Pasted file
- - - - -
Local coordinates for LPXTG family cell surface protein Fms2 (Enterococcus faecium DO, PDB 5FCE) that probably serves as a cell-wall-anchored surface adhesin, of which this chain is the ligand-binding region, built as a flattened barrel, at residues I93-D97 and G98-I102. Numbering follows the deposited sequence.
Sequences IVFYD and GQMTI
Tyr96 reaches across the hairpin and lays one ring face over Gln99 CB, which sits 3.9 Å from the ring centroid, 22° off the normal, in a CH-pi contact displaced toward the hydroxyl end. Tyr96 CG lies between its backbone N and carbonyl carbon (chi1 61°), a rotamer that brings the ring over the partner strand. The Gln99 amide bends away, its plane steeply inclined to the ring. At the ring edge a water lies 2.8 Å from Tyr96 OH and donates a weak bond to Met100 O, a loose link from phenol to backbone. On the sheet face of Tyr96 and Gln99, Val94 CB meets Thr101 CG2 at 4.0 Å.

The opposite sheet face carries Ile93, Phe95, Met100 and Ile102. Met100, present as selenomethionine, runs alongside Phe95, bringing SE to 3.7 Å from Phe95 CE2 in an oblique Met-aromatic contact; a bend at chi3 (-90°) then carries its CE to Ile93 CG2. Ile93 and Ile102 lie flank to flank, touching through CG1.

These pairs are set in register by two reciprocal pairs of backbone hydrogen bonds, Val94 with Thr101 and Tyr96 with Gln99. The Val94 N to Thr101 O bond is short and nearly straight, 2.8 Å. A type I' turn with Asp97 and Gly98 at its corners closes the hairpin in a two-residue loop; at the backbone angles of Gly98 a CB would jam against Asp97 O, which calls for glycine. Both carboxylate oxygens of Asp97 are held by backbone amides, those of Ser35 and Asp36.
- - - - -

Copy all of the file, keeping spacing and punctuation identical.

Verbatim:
Local coordinates for LPXTG family cell surface protein Fms2 (Enterococcus faecium DO, PDB 5FCE) that probably serves as a cell-wall-anchored surface adhesin, of which this chain is the ligand-binding region, built as a flattened barrel, at residues I93-D97 and G98-I102. Numbering follows the deposited sequence.
Sequences IVFYD and GQMTI
Tyr96 reaches across the hairpin and lays one ring face over Gln99 CB, which sits 3.9 Å from the ring centroid, 22° off the normal, in a CH-pi contact displaced toward the hydroxyl end. Tyr96 CG lies between its backbone N and carbonyl carbon (chi1 61°), a rotamer that brings the ring over the partner strand. The Gln99 amide bends away, its plane steeply inclined to the ring. At the ring edge a water lies 2.8 Å from Tyr96 OH and donates a weak bond to Met100 O, a loose link from phenol to backbone. On the sheet face of Tyr96 and Gln99, Val94 CB meets Thr101 CG2 at 4.0 Å.

The opposite sheet face carries Ile93, Phe95, Met100 and Ile102. Met100, present as selenomethionine, runs alongside Phe95, bringing SE to 3.7 Å from Phe95 CE2 in an oblique Met-aromatic contact; a bend at chi3 (-90°) then carries its CE to Ile93 CG2. Ile93 and Ile102 lie flank to flank, touching through CG1.

These pairs are set in register by two reciprocal pairs of backbone hydrogen bonds, Val94 with Thr101 and Tyr96 with Gln99. The Val94 N to Thr101 O bond is short and nearly straight, 2.8 Å. A type I' turn with Asp97 and Gly98 at its corners closes the hairpin in a two-residue loop; at the backbone angles of Gly98 a CB would jam against Asp97 O, which calls for glycine. Both carboxylate oxygens of Asp97 are held by backbone amides, those of Ser35 and Asp36.